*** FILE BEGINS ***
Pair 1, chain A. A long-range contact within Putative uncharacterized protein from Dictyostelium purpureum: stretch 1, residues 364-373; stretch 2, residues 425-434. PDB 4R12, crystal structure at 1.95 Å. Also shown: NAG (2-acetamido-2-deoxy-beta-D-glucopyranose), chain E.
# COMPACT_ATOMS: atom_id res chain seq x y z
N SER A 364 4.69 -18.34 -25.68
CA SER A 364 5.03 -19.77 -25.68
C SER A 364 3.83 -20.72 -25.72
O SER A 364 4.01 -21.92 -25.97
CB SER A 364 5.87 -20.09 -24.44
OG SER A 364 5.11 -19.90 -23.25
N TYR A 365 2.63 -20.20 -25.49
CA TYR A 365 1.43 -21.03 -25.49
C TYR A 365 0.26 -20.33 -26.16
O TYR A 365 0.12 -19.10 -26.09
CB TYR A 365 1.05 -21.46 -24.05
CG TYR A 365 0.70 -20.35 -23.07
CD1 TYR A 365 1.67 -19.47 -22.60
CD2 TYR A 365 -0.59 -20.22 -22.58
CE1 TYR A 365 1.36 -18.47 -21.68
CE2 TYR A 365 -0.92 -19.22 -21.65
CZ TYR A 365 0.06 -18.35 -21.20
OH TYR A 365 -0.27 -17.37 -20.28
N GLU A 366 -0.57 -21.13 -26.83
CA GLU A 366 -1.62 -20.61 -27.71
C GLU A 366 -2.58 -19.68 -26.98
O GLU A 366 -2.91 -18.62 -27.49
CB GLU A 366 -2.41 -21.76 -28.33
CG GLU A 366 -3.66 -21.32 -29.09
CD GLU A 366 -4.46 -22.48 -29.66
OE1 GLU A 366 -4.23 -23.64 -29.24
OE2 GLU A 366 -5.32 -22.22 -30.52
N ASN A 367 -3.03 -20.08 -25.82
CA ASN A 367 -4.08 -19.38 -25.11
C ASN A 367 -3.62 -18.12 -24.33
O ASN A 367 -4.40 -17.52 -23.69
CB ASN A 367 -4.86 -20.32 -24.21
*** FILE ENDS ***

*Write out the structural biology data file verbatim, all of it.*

Pair 1, chain A. A long-range contact within Putative uncharacterized protein from Dictyostelium purpureum: stretch 1, residues 364-373; stretch 2, residues 425-434. PDB 4R12, crystal structure at 1.95 Å. Also shown: NAG (2-acetamido-2-deoxy-beta-D-glucopyranose), chain E.
# COMPACT_ATOMS: atom_id res chain seq x y z
N SER A 364 4.69 -18.34 -25.68
CA SER A 364 5.03 -19.77 -25.68
C SER A 364 3.83 -20.72 -25.72
O SER A 364 4.01 -21.92 -25.97
CB SER A 364 5.87 -20.09 -24.44
OG SER A 364 5.11 -19.90 -23.25
N TYR A 365 2.63 -20.20 -25.49
CA TYR A 365 1.43 -21.03 -25.49
C TYR A 365 0.26 -20.33 -26.16
O TYR A 365 0.12 -19.10 -26.09
CB TYR A 365 1.05 -21.46 -24.05
CG TYR A 365 0.70 -20.35 -23.07
CD1 TYR A 365 1.67 -19.47 -22.60
CD2 TYR A 365 -0.59 -20.22 -22.58
CE1 TYR A 365 1.36 -18.47 -21.68
CE2 TYR A 365 -0.92 -19.22 -21.65
CZ TYR A 365 0.06 -18.35 -21.20
OH TYR A 365 -0.27 -17.37 -20.28
N GLU A 366 -0.57 -21.13 -26.83
CA GLU A 366 -1.62 -20.61 -27.71
C GLU A 366 -2.58 -19.68 -26.98
O GLU A 366 -2.91 -18.62 -27.49
CB GLU A 366 -2.41 -21.76 -28.33
CG GLU A 366 -3.66 -21.32 -29.09
CD GLU A 366 -4.46 -22.48 -29.66
OE1 GLU A 366 -4.23 -23.64 -29.24
OE2 GLU A 366 -5.32 -22.22 -30.52
N ASN A 367 -3.03 -20.08 -25.82
CA ASN A 367 -4.08 -19.38 -25.11
C ASN A 367 -3.62 -18.12 -24.33
O ASN A 367 -4.40 -17.52 -23.69
CB ASN A 367 -4.86 -20.32 -24.21